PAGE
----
The charging information stated that Edwards “knowingly stab[bed] with a deadly weapon ․ at and against the person of Lynn Ford.” Appendix at 24. Battery as a Class C felony, as defined by statute, is the (1) knowing or intentional, (2) touching, (3) of another person, (4) in a rude, insolent, or angry manner, (5) by the use of a deadly weapon. Ind.Code § 35-42-2-1 (Burns Code Ed. Supp.2002). See also Porter v. State, 671 N.E.2d 152, 154 (Ind.Ct.App.1996), trans. denied. The act as alleged in the charging information establishes all five of the listed elements of battery as a Class C felony. Therefore, battery is a factually included lesser offense of attempted murder under the facts of this case. See Noble v. State, 725 N.E.2d 842 (Ind.2000); Porter, 671 N.E.2d at 154. As such, the trial court erred in failing to make a determination of whether the jury could conclude that Edwards committed the act of battery but did not commit the crime of attempted murder. Therefore, we make the de novo determination of whether the instruction should be given.
When determining whether a serious evidentiary dispute exists which warrants the giving of a lesser included offense instruction, we must focus upon the evidence as presented in the case by the parties. See Wright, 658 N.E.2d at 567. If the evidence does not support the giving of a requested instruction on a lesser included offense, the instruction should not be given. Id.
Edwards's claim at trial was that he acted in self-defense in stabbing Ford and that he never intended to kill him. The State's theory of the case is that Edwards was acting with the intent to kill Ford when he stabbed him. The State asserts that this does not lead to a serious evidentiary dispute about the intent of Edwards to murder Ford. We must disagree. Whether Edwards possessed the intent to kill Ford, or was acting solely in self-defense, are separate theories utilized by Edwards. It is the role of the jury to determine whether to believe Edwards's claims. See Williams v. State, 714 N.E.2d 671, 673 (Ind.Ct.App.1999) (stating that the jury is the trier of fact and is entitled to determine which version of the incident to credit). The jury could have concluded that Edwards acted solely in self-defense and acquitted him of attempted murder and battery. The jury could have also determined that while Edwards did not have the intent to kill Ford, he did commit a battery upon Ford as he was not acting in self-defense. Finally, the jury could have determined that Edwards acted with the intent to kill Ford and was guilty of attempted murder. Because a jury could have concluded that Edwards committed a battery upon Ford but did not commit the crime of attempted murder, the trial court erred in refusing to give his tendered instruction on the lesser included offense of battery.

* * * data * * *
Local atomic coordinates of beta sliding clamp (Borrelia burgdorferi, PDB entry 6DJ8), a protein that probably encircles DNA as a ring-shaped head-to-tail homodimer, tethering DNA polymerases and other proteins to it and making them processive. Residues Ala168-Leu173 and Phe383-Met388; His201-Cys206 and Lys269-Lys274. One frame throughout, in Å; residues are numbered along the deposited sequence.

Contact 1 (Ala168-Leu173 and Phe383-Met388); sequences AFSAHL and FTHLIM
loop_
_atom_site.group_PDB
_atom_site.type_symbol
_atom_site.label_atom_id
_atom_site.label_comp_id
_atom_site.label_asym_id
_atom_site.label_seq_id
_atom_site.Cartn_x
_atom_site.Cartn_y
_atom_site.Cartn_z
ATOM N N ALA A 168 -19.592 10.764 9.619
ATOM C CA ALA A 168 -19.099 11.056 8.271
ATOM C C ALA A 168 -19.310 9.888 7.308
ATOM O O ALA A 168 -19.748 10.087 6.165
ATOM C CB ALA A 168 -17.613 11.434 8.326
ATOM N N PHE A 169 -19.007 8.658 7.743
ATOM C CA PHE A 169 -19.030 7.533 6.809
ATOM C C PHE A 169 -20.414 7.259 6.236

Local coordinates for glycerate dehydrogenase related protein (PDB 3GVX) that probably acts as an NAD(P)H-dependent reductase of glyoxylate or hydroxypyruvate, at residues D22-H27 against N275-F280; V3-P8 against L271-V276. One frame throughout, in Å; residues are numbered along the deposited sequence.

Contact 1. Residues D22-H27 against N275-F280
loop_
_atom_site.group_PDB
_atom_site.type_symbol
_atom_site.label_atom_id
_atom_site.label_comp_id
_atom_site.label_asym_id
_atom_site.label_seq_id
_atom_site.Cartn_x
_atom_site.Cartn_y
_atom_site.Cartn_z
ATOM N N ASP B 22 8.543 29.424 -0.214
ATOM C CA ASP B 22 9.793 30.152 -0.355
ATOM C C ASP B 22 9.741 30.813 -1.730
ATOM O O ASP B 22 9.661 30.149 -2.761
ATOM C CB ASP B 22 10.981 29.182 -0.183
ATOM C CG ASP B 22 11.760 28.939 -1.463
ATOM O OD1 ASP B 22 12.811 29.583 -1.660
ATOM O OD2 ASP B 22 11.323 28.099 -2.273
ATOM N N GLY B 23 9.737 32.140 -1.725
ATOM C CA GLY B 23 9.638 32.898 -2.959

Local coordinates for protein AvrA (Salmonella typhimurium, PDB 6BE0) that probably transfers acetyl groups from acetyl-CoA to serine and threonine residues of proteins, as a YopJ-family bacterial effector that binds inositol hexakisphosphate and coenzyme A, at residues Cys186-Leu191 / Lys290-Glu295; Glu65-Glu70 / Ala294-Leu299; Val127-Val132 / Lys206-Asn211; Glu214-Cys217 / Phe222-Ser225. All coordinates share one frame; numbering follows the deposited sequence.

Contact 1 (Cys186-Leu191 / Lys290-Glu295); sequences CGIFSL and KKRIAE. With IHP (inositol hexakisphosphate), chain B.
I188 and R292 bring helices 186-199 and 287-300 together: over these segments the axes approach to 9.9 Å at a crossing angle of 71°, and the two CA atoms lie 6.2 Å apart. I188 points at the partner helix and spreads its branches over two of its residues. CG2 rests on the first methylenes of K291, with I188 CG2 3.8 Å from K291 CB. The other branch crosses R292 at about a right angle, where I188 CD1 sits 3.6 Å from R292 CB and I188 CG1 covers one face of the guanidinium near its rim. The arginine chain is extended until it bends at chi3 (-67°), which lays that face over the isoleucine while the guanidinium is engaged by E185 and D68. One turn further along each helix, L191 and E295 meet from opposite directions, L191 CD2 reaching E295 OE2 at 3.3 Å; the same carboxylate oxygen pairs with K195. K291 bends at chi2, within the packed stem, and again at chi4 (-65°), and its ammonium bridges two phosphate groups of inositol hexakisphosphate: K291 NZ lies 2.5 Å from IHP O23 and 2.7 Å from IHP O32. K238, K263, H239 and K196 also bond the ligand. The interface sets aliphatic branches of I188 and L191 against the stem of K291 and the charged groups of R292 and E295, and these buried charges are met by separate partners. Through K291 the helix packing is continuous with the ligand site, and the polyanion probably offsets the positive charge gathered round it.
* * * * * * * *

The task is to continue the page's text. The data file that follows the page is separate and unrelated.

Admissibility of Statement
Edwards's final claim is that his statement to the police should not have been admitted because the statement was not voluntary. Edwards claims that his statement was coerced because the officers with whom he was talking threatened to leave him in a locked ten-foot by ten-foot room if he requested a lawyer.5
“When a defendant challenges the admissibility of his statement, the State must prove the voluntariness of the statement beyond a reasonable doubt.” Turner v. State, 738 N.E.2d 660, 662 (Ind.2000). The decision to admit a statement, following such a challenge, is left to the sound discretion of the trial court. Id. We will uphold the trial court's finding of voluntariness if the record discloses substantial evidence of probative value which supports the trial court's decision. Id. We do not reweigh the evidence, and conflicting evidence is viewed most favorably to the trial court's ruling. Id. A statement is voluntary if, in light of the totality of the circumstances, the statement is the product of a rational intellect and not the result of physical abuse, psychological intimidation, or deceptive interrogation tactics which have overcome the defendant's free will. See Ringo v. State, 736 N.E.2d 1209, 1212 (Ind.2000).